Your doctor can diagnose this condition with an ordinary pelvic exam. During the exam, the doctor places two fingers inside your vagina and then presses gently on your abdomen to get an idea of the position of your uterus.

It’s also possible to see a retroverted uterus using an ultrasound or MRI scan.

At one time, doctors believed that it would be harder to conceive if the angle of your cervix or uterus made it more difficult for a sperm to get to an egg. Now, doctors think a tilted uterus won’t keep you from getting pregnant.

If you’re having fertility issues, it’s possible that an underlying medical condition like fibroids, endometriosis, or pelvic inflammatory disease is making it harder to get pregnant, rather than a retroverted uterus.

Most of the time, a retroverted uterus enlarges and expands normally during pregnancy, and its initial orientation doesn’t cause any problems during pregnancy or delivery.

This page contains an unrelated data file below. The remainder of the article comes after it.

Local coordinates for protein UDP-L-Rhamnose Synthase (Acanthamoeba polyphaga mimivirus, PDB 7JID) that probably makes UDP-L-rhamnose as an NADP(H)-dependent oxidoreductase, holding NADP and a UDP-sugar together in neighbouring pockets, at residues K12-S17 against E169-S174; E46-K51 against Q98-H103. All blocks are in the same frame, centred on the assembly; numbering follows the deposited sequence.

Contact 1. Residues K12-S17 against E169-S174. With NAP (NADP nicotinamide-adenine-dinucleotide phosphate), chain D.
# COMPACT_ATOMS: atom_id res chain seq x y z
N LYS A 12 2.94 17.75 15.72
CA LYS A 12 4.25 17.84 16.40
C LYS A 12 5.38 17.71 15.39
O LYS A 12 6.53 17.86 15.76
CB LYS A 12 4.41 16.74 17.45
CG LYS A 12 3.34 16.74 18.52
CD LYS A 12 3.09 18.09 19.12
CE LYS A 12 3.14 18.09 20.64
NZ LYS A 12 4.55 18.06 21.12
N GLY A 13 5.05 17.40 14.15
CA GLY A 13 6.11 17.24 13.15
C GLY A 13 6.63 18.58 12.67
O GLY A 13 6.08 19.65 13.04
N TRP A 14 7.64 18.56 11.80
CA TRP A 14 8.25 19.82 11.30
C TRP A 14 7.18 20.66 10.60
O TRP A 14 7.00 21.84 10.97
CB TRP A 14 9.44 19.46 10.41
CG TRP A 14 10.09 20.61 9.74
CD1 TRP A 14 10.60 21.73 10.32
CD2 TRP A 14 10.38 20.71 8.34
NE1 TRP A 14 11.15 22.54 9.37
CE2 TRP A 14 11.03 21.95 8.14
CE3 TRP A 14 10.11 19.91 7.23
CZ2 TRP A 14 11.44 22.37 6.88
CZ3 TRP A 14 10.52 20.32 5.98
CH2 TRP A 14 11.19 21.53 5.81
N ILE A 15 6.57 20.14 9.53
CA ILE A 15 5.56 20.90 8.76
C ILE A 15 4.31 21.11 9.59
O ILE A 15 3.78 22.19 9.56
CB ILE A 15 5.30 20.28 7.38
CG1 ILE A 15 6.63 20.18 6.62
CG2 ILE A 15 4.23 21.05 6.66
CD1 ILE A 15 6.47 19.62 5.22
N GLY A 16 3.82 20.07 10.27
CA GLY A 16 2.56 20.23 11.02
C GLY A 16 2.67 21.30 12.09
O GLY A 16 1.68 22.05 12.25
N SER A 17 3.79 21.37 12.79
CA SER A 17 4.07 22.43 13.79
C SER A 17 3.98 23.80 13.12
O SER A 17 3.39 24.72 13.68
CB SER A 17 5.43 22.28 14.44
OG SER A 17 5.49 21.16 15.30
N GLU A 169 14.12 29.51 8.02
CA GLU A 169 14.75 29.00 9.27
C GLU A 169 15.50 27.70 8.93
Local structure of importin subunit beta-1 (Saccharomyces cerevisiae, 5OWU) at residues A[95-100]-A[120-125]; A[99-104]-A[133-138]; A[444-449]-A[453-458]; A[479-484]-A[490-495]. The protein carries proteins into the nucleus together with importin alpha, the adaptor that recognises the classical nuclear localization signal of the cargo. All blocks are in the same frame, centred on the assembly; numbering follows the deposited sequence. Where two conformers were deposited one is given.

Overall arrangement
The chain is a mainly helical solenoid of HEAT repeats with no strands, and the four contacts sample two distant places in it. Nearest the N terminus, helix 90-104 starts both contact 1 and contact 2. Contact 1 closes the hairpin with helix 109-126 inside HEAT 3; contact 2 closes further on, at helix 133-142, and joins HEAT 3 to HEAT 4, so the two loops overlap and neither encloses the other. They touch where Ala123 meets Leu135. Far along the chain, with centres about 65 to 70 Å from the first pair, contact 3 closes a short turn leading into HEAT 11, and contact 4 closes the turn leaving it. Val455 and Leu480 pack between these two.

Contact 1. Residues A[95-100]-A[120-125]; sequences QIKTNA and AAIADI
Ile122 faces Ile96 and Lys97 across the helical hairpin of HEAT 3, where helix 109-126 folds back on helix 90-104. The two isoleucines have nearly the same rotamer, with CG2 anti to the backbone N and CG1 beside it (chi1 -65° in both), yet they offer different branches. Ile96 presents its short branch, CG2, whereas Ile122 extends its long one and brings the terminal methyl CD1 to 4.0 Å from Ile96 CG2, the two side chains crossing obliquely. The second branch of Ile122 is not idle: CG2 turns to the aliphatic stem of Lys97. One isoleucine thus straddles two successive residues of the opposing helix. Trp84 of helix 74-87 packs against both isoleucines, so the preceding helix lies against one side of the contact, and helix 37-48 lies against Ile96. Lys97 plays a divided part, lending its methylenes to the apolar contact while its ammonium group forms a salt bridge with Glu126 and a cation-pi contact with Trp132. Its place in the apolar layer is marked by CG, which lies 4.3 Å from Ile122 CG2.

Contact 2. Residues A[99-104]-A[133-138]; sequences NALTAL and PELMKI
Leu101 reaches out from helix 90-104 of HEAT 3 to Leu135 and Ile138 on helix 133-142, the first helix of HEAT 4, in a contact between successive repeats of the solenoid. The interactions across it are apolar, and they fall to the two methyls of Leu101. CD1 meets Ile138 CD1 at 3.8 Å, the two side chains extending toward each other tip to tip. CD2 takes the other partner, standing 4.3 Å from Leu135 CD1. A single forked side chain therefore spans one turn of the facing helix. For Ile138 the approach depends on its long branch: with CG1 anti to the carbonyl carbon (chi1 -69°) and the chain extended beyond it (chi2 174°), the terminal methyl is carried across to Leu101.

Very rare condition: Uterine incarceration

In very rare cases, approximately 1 in 3,000 pregnancies, a severely retroverted uterus can lead to a condition called uterine incarceration, which happens when internal scars from surgery or a medical condition bind the uterus to other parts of the pelvis. These internal scars are called adhesions.

As the uterus grows, the adhesions keep it from expanding upward, trapping it in the lower part of the pelvis. Symptoms of uterine incarceration can be hard to recognize, and they usually don’t show up until after the first trimester.

Symptoms of uterine incarceration

The symptoms of uterine incarceration usually include:

Complications of uterine incarceration

If you’re experiencing these symptoms, it’s important to talk to a doctor. An incarcerated uterus can cause restricted growth, miscarriage, uterine rupture, or early delivery. The condition can also damage your kidneys or bladder.